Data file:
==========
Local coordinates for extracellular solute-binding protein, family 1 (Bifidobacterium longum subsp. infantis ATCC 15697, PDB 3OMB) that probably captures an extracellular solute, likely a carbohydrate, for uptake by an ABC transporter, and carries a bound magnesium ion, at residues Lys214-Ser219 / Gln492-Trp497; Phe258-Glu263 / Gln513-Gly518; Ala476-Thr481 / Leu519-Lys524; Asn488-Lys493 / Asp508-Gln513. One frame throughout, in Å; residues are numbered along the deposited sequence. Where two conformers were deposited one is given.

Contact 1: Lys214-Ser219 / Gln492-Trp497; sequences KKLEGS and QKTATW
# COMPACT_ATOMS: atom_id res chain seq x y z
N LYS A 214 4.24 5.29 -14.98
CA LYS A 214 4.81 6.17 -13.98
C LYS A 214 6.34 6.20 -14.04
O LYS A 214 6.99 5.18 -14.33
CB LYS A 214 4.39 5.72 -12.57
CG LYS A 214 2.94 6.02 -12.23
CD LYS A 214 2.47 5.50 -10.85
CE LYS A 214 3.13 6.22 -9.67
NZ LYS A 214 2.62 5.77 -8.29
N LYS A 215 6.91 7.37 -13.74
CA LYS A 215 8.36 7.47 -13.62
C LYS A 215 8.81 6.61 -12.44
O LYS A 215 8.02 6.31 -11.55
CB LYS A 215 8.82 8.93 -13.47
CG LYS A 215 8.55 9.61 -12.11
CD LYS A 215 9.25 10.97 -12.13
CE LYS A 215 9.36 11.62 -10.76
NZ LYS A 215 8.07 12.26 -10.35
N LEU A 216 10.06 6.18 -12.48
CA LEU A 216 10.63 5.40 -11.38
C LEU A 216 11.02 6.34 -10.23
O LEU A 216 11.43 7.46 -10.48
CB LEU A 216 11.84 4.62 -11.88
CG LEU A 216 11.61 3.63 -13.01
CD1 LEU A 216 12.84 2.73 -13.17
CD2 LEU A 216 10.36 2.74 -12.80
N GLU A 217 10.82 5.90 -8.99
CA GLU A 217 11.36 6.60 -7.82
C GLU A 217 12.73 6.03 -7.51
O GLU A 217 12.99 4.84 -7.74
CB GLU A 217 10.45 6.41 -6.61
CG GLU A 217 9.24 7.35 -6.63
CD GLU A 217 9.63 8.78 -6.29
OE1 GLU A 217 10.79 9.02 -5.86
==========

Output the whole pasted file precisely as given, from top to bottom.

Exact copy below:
Local coordinates for extracellular solute-binding protein, family 1 (Bifidobacterium longum subsp. infantis ATCC 15697, PDB 3OMB) that probably captures an extracellular solute, likely a carbohydrate, for uptake by an ABC transporter, and carries a bound magnesium ion, at residues Lys214-Ser219 / Gln492-Trp497; Phe258-Glu263 / Gln513-Gly518; Ala476-Thr481 / Leu519-Lys524; Asn488-Lys493 / Asp508-Gln513. One frame throughout, in Å; residues are numbered along the deposited sequence. Where two conformers were deposited one is given.

Contact 1: Lys214-Ser219 / Gln492-Trp497; sequences KKLEGS and QKTATW
# COMPACT_ATOMS: atom_id res chain seq x y z
N LYS A 214 4.24 5.29 -14.98
CA LYS A 214 4.81 6.17 -13.98
C LYS A 214 6.34 6.20 -14.04
O LYS A 214 6.99 5.18 -14.33
CB LYS A 214 4.39 5.72 -12.57
CG LYS A 214 2.94 6.02 -12.23
CD LYS A 214 2.47 5.50 -10.85
CE LYS A 214 3.13 6.22 -9.67
NZ LYS A 214 2.62 5.77 -8.29
N LYS A 215 6.91 7.37 -13.74
CA LYS A 215 8.36 7.47 -13.62
C LYS A 215 8.81 6.61 -12.44
O LYS A 215 8.02 6.31 -11.55
CB LYS A 215 8.82 8.93 -13.47
CG LYS A 215 8.55 9.61 -12.11
CD LYS A 215 9.25 10.97 -12.13
CE LYS A 215 9.36 11.62 -10.76
NZ LYS A 215 8.07 12.26 -10.35
N LEU A 216 10.06 6.18 -12.48
CA LEU A 216 10.63 5.40 -11.38
C LEU A 216 11.02 6.34 -10.23
O LEU A 216 11.43 7.46 -10.48
CB LEU A 216 11.84 4.62 -11.88
CG LEU A 216 11.61 3.63 -13.01
CD1 LEU A 216 12.84 2.73 -13.17
CD2 LEU A 216 10.36 2.74 -12.80
N GLU A 217 10.82 5.90 -8.99
CA GLU A 217 11.36 6.60 -7.82
C GLU A 217 12.73 6.03 -7.51
O GLU A 217 12.99 4.84 -7.74
CB GLU A 217 10.45 6.41 -6.61
CG GLU A 217 9.24 7.35 -6.63
CD GLU A 217 9.63 8.78 -6.29
OE1 GLU A 217 10.79 9.02 -5.86